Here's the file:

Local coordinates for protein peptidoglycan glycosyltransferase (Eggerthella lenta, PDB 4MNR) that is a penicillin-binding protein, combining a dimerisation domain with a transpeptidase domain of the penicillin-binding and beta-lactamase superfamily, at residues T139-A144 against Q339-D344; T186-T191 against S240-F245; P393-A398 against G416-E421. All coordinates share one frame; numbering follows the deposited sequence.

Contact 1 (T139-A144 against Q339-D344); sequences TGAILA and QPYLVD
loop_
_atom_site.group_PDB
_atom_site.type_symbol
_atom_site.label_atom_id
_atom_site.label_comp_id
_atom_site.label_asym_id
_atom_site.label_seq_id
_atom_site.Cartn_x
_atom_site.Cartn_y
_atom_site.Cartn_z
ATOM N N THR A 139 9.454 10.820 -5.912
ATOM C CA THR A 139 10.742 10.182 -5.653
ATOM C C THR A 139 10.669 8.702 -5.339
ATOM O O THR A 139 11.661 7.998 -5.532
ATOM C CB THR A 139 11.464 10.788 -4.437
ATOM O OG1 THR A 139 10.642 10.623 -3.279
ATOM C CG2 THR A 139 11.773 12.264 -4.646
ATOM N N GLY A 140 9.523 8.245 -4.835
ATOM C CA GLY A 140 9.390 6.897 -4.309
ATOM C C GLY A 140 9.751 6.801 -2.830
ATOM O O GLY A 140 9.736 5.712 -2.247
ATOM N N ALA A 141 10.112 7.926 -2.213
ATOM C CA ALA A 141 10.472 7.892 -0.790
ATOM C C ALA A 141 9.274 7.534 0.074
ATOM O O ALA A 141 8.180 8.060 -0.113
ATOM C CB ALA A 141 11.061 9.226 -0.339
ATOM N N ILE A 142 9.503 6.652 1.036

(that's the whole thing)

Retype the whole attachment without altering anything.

Local coordinates for protein peptidoglycan glycosyltransferase (Eggerthella lenta, PDB 4MNR) that is a penicillin-binding protein, combining a dimerisation domain with a transpeptidase domain of the penicillin-binding and beta-lactamase superfamily, at residues T139-A144 against Q339-D344; T186-T191 against S240-F245; P393-A398 against G416-E421. All coordinates share one frame; numbering follows the deposited sequence.

Contact 1 (T139-A144 against Q339-D344); sequences TGAILA and QPYLVD
loop_
_atom_site.group_PDB
_atom_site.type_symbol
_atom_site.label_atom_id
_atom_site.label_comp_id
_atom_site.label_asym_id
_atom_site.label_seq_id
_atom_site.Cartn_x
_atom_site.Cartn_y
_atom_site.Cartn_z
ATOM N N THR A 139 9.454 10.820 -5.912
ATOM C CA THR A 139 10.742 10.182 -5.653
ATOM C C THR A 139 10.669 8.702 -5.339
ATOM O O THR A 139 11.661 7.998 -5.532
ATOM C CB THR A 139 11.464 10.788 -4.437
ATOM O OG1 THR A 139 10.642 10.623 -3.279
ATOM C CG2 THR A 139 11.773 12.264 -4.646
ATOM N N GLY A 140 9.523 8.245 -4.835
ATOM C CA GLY A 140 9.390 6.897 -4.309
ATOM C C GLY A 140 9.751 6.801 -2.830
ATOM O O GLY A 140 9.736 5.712 -2.247
ATOM N N ALA A 141 10.112 7.926 -2.213
ATOM C CA ALA A 141 10.472 7.892 -0.790
ATOM C C ALA A 141 9.274 7.534 0.074
ATOM O O ALA A 141 8.180 8.060 -0.113
ATOM C CB ALA A 141 11.061 9.226 -0.339
ATOM N N ILE A 142 9.503 6.652 1.036